Wednesday, June 22, 2011
“And you, being dead in your sins and the uncircumcision of your flesh, hath he quickened together with him, having forgiven you all trespasses;” (Colossians 2:13 KJV).
Religion’s “short account system” of confessing sins is a misunderstanding of 1 John 1:9: “If we confess our sins, he is faithful and just to forgive us our sins, and to cleanse us from all unrighteousness.” This verse has nothing to do with us for three reasons.
Primarily, we do not practice 1 John 1:9 because John is Israel’s apostle (Galatians 2:9). Paul is our apostle, not John (Romans 11:13). The doctrine found in 1 John belongs in Israel’s prophetic program, not our mystery program (the Dispensation of Grace). Confession of sins was Israel’s doctrine under the Mosaic Law (Leviticus 16:21; Leviticus 26:40; Numbers 5:6,7; Ezra 10:1; Daniel 9:20; et al.). Furthermore, in Matthew 3:6 and Mark 1:5 John the Baptist water baptized Jews who confessed their sins.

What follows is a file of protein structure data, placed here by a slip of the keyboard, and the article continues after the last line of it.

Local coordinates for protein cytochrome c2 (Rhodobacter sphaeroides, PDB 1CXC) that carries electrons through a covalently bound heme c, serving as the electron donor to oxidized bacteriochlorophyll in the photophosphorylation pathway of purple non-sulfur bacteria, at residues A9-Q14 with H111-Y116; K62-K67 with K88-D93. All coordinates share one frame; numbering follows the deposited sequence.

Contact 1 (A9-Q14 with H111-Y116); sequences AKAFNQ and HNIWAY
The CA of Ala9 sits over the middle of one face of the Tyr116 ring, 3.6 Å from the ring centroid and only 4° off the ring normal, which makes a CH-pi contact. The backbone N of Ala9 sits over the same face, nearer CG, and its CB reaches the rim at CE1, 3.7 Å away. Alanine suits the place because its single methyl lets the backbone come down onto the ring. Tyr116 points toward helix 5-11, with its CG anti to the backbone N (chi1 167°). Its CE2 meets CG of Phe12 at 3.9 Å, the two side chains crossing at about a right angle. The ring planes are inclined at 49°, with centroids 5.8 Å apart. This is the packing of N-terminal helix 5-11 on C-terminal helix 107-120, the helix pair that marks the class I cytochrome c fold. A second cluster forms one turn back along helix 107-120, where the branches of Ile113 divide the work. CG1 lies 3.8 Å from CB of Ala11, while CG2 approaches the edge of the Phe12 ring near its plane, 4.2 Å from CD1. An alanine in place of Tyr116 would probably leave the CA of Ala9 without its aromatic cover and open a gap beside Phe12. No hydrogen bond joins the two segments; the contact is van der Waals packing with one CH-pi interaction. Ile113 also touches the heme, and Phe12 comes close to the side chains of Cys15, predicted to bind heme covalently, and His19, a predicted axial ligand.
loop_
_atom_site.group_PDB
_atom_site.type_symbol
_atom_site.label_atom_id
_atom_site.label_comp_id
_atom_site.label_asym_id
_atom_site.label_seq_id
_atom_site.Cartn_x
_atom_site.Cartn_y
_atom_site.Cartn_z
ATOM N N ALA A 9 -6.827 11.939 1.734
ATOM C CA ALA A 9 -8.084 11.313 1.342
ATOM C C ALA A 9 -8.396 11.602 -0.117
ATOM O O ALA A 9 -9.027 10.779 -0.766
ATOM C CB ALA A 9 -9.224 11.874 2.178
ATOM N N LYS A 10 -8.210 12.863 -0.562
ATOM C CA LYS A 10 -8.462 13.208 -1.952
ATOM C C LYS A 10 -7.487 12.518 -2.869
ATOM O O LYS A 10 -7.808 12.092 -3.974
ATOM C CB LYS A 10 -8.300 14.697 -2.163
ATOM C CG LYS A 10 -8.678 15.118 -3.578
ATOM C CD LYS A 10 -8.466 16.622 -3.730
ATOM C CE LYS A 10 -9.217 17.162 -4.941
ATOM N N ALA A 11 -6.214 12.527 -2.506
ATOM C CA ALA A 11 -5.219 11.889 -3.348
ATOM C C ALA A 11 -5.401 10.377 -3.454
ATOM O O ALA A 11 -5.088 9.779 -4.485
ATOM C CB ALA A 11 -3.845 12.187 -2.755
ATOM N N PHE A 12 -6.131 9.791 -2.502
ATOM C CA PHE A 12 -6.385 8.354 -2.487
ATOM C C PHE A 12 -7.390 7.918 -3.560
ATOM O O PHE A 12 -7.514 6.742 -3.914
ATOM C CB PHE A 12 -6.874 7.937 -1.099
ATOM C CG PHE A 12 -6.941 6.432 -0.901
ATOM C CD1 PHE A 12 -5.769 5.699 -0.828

Secondly, 1 John 1:9 is not written to saved people; it is directed to lost Jews. We read in 1 John 2:12, “I write unto you, little children, because your sins are forgiven you for his name’s sake.” Apparently, there are two groups of people in 1 John: some saved (forgiven), and some lost (not forgiven). In 1 John 1:9 John urges lost Jews to confess their sins in order to be saved.
Lastly, our salvation and fellowship with God are independent of our performance. We are forgiven, apart from anything we have done. In today’s Scripture, our Apostle Paul tells us that we are “forgiven of all trespasses [in Christ].” Ephesians 4:32 says, “God for Christ’s sake hath forgiven you.” We are forgiven (past tense), not because we confess our sins, but because of Christ’s finished cross work on Calvary. In Christ, we have unbroken fellowship with God forever and ever. How many times can we be forgiven of “all unrighteousness?” Only once. In Christ, now and forever, we are forgiven of all sins—past, present, and future!